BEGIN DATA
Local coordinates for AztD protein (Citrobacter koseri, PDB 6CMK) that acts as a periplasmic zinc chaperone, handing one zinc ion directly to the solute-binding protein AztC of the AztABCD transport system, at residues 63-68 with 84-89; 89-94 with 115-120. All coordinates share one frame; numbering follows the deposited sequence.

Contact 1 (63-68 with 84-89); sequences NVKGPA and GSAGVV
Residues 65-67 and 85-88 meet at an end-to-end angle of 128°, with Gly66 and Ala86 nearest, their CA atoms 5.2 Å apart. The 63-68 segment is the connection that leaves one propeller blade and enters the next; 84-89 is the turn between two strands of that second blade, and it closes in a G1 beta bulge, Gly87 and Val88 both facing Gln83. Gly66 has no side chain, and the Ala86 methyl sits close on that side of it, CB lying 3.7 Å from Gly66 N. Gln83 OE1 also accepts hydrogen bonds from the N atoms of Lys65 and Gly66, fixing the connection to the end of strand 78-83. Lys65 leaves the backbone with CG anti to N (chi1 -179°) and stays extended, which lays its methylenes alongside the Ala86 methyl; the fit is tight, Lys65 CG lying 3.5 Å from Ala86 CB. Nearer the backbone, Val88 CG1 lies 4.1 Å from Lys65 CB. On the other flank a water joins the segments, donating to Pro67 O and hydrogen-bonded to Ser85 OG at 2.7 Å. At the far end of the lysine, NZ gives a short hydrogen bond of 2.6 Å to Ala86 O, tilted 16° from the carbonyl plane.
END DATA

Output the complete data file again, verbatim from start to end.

Local coordinates for AztD protein (Citrobacter koseri, PDB 6CMK) that acts as a periplasmic zinc chaperone, handing one zinc ion directly to the solute-binding protein AztC of the AztABCD transport system, at residues 63-68 with 84-89; 89-94 with 115-120. All coordinates share one frame; numbering follows the deposited sequence.

Contact 1 (63-68 with 84-89); sequences NVKGPA and GSAGVV
Residues 65-67 and 85-88 meet at an end-to-end angle of 128°, with Gly66 and Ala86 nearest, their CA atoms 5.2 Å apart. The 63-68 segment is the connection that leaves one propeller blade and enters the next; 84-89 is the turn between two strands of that second blade, and it closes in a G1 beta bulge, Gly87 and Val88 both facing Gln83. Gly66 has no side chain, and the Ala86 methyl sits close on that side of it, CB lying 3.7 Å from Gly66 N. Gln83 OE1 also accepts hydrogen bonds from the N atoms of Lys65 and Gly66, fixing the connection to the end of strand 78-83. Lys65 leaves the backbone with CG anti to N (chi1 -179°) and stays extended, which lays its methylenes alongside the Ala86 methyl; the fit is tight, Lys65 CG lying 3.5 Å from Ala86 CB. Nearer the backbone, Val88 CG1 lies 4.1 Å from Lys65 CB. On the other flank a water joins the segments, donating to Pro67 O and hydrogen-bonded to Ser85 OG at 2.7 Å. At the far end of the lysine, NZ gives a short hydrogen bond of 2.6 Å to Ala86 O, tilted 16° from the carbonyl plane.